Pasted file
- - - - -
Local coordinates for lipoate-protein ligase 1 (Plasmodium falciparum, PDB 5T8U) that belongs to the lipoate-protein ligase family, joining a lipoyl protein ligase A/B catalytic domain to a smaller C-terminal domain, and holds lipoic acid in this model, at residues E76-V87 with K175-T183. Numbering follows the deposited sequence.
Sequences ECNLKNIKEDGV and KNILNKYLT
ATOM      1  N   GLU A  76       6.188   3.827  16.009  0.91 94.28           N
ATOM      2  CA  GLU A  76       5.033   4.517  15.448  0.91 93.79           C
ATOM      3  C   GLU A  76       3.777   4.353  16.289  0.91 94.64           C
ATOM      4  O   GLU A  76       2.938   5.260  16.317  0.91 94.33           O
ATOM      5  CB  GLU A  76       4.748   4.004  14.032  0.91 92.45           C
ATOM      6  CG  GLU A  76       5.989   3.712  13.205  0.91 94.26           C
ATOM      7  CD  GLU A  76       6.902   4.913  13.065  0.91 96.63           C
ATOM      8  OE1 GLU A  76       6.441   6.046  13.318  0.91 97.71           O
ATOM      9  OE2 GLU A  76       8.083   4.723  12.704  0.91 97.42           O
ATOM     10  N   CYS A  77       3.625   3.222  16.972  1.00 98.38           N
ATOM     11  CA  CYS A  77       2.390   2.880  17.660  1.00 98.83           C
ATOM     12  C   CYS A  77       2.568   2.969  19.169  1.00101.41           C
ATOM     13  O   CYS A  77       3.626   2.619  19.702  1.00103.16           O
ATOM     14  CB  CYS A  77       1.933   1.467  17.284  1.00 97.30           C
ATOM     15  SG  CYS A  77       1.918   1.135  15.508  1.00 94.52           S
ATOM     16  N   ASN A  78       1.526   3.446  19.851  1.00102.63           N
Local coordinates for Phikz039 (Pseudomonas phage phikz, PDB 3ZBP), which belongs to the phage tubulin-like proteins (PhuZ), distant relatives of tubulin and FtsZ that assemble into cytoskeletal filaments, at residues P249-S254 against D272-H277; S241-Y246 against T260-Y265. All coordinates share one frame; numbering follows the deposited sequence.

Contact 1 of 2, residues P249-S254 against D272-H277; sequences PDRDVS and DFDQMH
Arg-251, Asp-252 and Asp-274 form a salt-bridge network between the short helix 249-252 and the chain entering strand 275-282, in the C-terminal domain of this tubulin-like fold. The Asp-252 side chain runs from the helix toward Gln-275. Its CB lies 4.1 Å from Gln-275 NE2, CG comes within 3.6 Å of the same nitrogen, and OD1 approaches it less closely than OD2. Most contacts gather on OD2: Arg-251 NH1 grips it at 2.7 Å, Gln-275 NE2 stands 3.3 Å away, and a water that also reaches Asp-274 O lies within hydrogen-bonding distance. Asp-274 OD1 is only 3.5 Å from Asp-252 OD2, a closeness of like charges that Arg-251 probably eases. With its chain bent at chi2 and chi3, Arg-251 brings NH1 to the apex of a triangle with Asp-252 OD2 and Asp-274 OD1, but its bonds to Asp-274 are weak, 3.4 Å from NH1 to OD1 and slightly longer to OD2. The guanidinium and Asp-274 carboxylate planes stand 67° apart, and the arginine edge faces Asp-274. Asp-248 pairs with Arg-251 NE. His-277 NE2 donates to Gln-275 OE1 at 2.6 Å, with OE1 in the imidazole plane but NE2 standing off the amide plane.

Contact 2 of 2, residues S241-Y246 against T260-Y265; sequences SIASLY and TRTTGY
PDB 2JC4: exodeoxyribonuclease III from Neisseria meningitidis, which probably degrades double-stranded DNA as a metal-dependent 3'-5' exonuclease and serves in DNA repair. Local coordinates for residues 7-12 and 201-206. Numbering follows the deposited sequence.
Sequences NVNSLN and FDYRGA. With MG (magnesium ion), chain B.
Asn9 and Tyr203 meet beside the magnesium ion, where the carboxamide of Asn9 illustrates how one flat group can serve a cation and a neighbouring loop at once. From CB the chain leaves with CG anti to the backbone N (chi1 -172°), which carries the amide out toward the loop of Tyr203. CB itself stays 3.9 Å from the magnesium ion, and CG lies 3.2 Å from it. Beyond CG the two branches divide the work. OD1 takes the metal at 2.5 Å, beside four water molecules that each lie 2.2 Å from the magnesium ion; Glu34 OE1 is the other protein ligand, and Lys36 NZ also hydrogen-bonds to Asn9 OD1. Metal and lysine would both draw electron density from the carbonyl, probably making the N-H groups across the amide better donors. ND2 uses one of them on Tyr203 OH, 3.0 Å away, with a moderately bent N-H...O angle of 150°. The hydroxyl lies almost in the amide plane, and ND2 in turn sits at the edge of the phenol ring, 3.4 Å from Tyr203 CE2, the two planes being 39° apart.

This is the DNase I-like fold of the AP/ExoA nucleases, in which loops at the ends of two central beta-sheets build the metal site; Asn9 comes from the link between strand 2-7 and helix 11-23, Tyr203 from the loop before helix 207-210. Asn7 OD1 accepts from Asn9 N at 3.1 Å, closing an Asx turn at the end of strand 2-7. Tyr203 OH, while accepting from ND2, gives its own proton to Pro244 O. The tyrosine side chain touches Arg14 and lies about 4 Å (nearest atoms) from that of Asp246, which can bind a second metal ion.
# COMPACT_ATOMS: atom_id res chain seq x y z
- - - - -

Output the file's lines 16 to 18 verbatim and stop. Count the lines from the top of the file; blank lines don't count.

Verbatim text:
ATOM     14  CB  CYS A  77       1.933   1.467  17.284  1.00 97.30           C
ATOM     15  SG  CYS A  77       1.918   1.135  15.508  1.00 94.52           S
ATOM     16  N   ASN A  78       1.526   3.446  19.851  1.00102.63           N